The Luxury to Dream Big

20th Anniversary - Access Youth Academy Alumnus and Colombia University Junior Renya Pacheco
By Reyna Pachecho

A graduate of Access Youth Academy in San Diego, Pachecho gave the keynote address below at the NUSEA gala dinner. She is a junior at Columbia, playing at the top of the Lions’ squash ladder and is ranked No. 157 in the world.

Wanting more than the basic necessities is a luxury I did not grow up with. My mother, who is the bravest woman I know, has always kept it together for us, and has always found a way to show us what persistence and love look like. She always finds a way to make us appreciate the little we have. Just recently, she was telling us how her boss at Wendy’s is paying her $9.05 and everyone else is getting $9. She was proud to tell us how her work was valued. She is grateful for everything and takes absolutely nothing for granted.

Every day of my life, I have seen my parents work hard and live in the same house in the same neighborhood and wear the same clothes. At home we have no luxuries. We have always had very little and with very little we have always made a lot. There were never any extras. There weren’t many Christmas presents. There weren’t many new clothes. We have always had just enough for food, and a roof above our heads.

While it is true that my experience with Access was life-changing, it was not always easy. The journey was a struggle and there were many times that I was ready to yell at Renato Paiva, the executive director. What in the world was he thinking when he kept being so grandiose and outrageous about his plans, his big picture ideas like college? Half of the time, I cried myself to sleep thinking things would not work out. I saw them as impossibilities. Plans required resources. They required time. They required a position of comfort. I was scared to have a big vision for myself like the one that my program thought I should have.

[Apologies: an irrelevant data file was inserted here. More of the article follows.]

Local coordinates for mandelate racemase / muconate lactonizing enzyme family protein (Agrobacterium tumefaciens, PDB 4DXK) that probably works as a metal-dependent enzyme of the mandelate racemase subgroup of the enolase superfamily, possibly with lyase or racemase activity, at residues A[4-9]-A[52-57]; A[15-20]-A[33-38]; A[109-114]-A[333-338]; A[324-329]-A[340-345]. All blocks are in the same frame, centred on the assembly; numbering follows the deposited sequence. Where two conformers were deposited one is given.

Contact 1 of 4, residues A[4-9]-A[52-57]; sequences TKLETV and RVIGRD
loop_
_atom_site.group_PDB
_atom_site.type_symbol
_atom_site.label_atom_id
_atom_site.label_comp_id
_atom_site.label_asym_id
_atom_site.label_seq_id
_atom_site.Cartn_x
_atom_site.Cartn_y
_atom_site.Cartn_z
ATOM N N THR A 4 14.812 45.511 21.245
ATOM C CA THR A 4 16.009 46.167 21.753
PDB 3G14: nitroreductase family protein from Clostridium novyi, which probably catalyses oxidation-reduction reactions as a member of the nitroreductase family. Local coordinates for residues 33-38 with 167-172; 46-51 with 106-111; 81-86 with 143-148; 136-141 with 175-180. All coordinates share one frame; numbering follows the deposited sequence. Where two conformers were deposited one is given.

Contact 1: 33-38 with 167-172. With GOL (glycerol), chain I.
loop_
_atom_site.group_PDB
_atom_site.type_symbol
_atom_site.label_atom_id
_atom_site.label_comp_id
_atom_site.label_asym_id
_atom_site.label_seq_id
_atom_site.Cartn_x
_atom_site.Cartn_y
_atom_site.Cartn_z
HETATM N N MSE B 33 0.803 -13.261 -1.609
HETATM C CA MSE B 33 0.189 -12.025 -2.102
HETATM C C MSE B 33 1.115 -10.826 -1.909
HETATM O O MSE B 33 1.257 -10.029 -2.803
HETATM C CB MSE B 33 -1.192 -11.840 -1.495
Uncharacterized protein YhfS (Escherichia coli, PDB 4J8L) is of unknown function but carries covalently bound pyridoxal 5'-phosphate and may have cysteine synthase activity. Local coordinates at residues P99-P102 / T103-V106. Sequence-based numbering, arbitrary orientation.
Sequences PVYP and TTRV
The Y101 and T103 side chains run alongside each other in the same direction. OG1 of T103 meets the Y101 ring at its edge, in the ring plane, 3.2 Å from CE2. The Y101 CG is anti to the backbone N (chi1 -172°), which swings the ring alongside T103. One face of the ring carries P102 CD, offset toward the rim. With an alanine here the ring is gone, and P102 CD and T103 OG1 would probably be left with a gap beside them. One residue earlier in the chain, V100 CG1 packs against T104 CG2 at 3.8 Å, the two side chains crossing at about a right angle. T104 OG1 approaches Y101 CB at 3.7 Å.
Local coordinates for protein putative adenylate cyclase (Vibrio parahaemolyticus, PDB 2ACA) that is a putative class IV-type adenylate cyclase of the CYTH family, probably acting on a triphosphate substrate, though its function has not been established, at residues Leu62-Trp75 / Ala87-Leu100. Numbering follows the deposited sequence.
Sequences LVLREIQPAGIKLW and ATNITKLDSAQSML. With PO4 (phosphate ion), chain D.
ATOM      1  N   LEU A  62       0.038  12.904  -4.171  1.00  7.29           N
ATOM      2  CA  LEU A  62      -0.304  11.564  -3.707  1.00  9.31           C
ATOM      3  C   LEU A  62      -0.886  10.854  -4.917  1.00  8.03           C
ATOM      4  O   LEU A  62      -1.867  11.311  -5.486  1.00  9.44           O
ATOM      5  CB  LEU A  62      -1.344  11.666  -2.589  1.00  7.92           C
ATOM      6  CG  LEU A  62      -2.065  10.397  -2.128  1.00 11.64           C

With time, I learned to focus on the small things. Renato was big on detail. He took away my fear by teaching me that outcomes did not matter as much as the person I was becoming through the process. While big picture ideas like college seemed outrageous to think about, they intrigued me and made me want to be the best version of Reyna that I could be. I became a sponge, taking in what I saw to be the best qualities in people.

It wasn’t really about goals that I secretly wanted to achieve. It was more about proving to my parents that things did not have to be the way they were. The daughter my mom knew quickly required more, and there is nothing more painful for parents than to see their kid want more and you cannot give it to them. You cannot magically make them green card holders or pay their college tuition or give them a ride to practice when you need the car for work.

I learned that my family had already provided me with the most essential necessity and biggest gift anyone could give: my family showed me what persistence, courage and love look like. I am proud of the home I come from—my family created my core.

Today, I love my insatiable and sometimes crazy ambitions. Today I live in a city that my parents have yet to see, and I live a life they cannot imagine. Today I am close to getting a college degree, one my older brother so clearly deserved to have the opportunity to obtain. I have seen places in the world that generations of my family never got to see. I continue to have a luxury that is so rare in the world I come from, the luxury to want more and more, the luxury to think big, and the luxury to plan.

I am just one example that urban squash is doing invaluable work, work that cannot be measured. Opportunity is scarce; I am very lucky to have had people invest their time in me. I have yet to achieve anything with this investment—at least not the grandiose ideas that I’ve learned to have, the kind that do not let me sleep at night.